Arghh, I have been all distracted and forgetful lately, but this morning was the worst: I got half way to work on my bike before I even realised that I wasn’t wearing my helmet, because I just completely forgot to put it on! So, then I poked along on the footpath, feeling like a “scofflaw” or an “organ donor”, hoping I wouldn’t get fined on the footpath even if seen (even though you’re not actually supposed to be riding on the footpath if you’re over 12 years old) or wiped out in brain-injury-causing accident by a car. Then, I stopped off at the local IGA near work to buy some stuff for lunch, still calling myself an idiot for forgetting the helmet, paid for my groceries at the checkout then left without them, not realising till I got to work that I left the bag behind, so I had to run back for that. Then I went into the bathroom to get changed into my skirt, only I forgot to actually get changed, so I came in wearing my shorts! I should never have left the house today.

Sunday, March 13, 2011

Poetry Day - I do not love you as if ...

So I thought today I post a poem by Pablo Neruda, the Chilean poet, since he was mentioned a couple of posts ago. I haven't actually read a lot of his poetry, because much of it is not so helpful when you're single (I don't need to be filling my mind with it, if you know what I mean), and because poetry written in other languages often frustrates me as the translations can be so different I don't know which is truest. So here is Neruda's Sonnet XVII from here, but if you read it here you will see that it is quite something else (eg, I think a salt-rose, that being a rose that is very tolerant of salt conditions, is something different altogether to a rose of salt, and "dimly" conjures up something quite different to "darkly" etc).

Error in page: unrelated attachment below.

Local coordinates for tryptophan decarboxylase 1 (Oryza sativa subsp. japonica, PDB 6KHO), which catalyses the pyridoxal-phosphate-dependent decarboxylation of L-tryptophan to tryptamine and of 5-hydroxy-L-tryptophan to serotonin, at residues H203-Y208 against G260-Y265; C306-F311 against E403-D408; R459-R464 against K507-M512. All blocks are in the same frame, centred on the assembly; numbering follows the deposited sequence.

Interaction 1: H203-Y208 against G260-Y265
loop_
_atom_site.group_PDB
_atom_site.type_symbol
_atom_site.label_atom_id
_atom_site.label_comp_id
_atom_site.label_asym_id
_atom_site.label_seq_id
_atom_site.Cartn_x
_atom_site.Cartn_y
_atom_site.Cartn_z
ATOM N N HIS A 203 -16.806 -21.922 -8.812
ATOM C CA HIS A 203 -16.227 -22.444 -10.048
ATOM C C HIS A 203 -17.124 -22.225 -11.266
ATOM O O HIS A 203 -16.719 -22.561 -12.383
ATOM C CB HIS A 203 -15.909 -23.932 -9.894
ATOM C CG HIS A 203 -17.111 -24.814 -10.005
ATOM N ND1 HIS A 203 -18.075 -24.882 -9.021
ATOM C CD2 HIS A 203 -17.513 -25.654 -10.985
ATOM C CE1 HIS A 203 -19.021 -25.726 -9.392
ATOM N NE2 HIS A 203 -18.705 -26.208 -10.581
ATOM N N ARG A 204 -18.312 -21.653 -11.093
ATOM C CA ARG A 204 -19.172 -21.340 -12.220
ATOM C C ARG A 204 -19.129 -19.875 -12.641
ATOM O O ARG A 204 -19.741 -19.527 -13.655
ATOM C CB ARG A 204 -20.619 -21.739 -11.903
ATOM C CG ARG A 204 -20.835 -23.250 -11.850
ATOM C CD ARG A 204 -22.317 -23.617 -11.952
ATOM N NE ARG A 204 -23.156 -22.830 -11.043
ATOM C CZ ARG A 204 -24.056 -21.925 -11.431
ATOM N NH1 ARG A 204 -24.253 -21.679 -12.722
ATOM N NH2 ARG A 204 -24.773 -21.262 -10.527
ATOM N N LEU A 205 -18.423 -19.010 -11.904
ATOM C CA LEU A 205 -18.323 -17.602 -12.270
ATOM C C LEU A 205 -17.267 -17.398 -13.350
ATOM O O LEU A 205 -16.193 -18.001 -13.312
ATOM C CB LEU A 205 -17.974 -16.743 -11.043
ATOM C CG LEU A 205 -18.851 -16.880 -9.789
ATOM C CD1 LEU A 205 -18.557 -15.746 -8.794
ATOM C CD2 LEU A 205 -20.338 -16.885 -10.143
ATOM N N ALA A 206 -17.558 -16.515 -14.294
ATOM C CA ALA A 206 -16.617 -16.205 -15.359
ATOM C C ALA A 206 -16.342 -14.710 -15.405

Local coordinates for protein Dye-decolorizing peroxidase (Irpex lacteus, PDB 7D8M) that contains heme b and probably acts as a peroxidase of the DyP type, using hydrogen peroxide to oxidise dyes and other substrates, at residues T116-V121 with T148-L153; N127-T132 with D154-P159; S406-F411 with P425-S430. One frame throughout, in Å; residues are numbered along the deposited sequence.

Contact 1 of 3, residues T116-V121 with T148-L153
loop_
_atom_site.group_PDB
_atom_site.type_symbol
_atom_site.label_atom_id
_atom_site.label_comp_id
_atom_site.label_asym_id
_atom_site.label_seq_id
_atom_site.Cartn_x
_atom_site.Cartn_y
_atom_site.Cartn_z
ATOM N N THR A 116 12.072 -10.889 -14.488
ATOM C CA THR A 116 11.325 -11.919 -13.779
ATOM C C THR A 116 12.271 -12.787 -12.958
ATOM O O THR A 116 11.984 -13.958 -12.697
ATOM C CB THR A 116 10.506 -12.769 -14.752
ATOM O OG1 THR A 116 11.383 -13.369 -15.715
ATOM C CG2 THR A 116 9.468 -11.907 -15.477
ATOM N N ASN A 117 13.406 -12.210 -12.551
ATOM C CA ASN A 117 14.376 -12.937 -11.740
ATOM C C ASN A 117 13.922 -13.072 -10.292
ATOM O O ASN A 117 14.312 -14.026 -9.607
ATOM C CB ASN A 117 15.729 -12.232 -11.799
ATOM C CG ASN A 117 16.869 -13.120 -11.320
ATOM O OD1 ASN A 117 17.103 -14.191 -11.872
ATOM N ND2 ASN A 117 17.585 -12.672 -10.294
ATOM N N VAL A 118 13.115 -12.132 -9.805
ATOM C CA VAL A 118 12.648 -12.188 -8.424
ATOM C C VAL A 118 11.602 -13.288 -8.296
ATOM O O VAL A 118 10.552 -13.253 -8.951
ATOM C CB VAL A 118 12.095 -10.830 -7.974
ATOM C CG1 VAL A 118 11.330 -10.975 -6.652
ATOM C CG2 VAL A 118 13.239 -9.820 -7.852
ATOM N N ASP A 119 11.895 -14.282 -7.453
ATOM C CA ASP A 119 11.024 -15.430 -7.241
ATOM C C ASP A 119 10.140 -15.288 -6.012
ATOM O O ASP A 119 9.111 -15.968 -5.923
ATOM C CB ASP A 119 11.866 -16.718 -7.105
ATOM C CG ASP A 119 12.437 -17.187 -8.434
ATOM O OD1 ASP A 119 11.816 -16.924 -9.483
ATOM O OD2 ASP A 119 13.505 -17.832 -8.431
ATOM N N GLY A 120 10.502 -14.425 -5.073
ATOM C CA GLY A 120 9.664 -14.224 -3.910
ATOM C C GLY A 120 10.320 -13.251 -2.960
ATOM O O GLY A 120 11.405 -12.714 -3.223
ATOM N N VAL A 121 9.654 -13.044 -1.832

Sonnet XVII

I do not love you as if you were salt-rose, or topaz,
or the arrow of carnations the fire shoots off.
I love you as certain dark obscure things are to be loved,
in secret, between the shadow and the soul.

I love you as the plant that never blooms
but carries in itself the light of hidden flowers;
thanks to your love a certain solid fragrance,
risen from the earth, lives darkly in my body.

I love you without knowing how, or when, or from where.
I love you straightforwardly, without complexities or pride;
so I love you because I know no other way

than this: where I does not exist, nor you,
so close that your hand on my chest is my hand,
so close that your eyes close as I fall asleep.

Pablo Neruda

Picture of a salt rose from Wikipedia.

Saturday, March 12, 2011